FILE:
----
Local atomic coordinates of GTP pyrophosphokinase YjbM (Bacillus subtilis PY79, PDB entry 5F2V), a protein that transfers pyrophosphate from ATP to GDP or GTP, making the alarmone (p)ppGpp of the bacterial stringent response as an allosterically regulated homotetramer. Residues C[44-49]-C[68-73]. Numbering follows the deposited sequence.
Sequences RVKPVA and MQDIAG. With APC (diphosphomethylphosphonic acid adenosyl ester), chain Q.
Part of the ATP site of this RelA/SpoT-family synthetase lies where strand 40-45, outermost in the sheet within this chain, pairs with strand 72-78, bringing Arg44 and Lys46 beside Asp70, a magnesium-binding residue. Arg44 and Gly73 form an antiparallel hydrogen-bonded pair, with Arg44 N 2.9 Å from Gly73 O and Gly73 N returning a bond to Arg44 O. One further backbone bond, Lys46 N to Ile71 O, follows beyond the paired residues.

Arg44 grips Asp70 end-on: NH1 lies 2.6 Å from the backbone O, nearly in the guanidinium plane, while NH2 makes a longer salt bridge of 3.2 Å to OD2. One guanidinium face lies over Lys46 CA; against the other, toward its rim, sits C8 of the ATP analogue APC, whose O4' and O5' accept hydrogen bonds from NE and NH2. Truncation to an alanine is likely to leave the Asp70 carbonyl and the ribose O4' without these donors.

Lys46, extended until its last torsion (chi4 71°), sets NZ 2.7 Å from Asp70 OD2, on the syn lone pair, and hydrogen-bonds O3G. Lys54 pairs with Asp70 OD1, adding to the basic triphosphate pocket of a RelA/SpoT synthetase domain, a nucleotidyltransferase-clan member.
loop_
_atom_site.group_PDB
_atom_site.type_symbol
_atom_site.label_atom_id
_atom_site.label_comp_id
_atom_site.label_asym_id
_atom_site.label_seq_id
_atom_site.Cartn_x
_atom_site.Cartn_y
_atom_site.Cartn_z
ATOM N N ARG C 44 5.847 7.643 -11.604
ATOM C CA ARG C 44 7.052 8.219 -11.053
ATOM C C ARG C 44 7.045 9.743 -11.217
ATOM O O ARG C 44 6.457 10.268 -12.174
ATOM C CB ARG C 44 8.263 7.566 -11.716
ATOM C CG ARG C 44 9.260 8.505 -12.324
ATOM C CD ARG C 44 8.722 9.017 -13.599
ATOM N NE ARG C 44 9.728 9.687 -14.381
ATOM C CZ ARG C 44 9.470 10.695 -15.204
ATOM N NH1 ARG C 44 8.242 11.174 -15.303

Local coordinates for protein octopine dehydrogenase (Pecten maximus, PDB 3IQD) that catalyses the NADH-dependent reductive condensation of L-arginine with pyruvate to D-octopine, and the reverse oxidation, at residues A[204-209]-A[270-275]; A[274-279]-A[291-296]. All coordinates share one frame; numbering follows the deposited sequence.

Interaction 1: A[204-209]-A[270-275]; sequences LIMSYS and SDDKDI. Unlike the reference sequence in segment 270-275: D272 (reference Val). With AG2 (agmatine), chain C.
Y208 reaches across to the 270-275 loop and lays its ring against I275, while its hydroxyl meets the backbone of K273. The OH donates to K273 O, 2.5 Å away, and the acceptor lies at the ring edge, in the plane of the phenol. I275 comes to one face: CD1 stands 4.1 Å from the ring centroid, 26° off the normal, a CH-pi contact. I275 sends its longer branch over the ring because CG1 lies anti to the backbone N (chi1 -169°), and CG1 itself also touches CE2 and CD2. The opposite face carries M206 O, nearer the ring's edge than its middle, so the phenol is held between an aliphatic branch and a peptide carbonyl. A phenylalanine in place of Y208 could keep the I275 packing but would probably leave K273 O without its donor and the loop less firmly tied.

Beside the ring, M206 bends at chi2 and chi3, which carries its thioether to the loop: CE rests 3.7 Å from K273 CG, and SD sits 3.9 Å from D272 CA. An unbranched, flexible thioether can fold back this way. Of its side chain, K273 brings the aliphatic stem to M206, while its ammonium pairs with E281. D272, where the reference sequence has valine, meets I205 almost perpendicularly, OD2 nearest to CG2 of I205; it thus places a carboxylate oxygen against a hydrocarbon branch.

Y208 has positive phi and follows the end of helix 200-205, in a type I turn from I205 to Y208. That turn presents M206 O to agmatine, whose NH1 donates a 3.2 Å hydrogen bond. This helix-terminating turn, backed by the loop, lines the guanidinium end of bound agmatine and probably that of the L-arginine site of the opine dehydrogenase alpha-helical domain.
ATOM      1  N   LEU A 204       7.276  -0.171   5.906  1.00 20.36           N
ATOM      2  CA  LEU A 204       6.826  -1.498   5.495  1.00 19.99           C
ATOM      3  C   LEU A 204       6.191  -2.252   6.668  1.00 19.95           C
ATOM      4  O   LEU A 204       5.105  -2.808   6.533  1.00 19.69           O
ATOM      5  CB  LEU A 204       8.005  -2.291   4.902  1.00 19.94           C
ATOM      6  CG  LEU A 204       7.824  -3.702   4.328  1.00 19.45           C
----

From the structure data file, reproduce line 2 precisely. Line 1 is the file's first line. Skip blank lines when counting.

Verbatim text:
Sequences RVKPVA and MQDIAG. With APC (diphosphomethylphosphonic acid adenosyl ester), chain Q.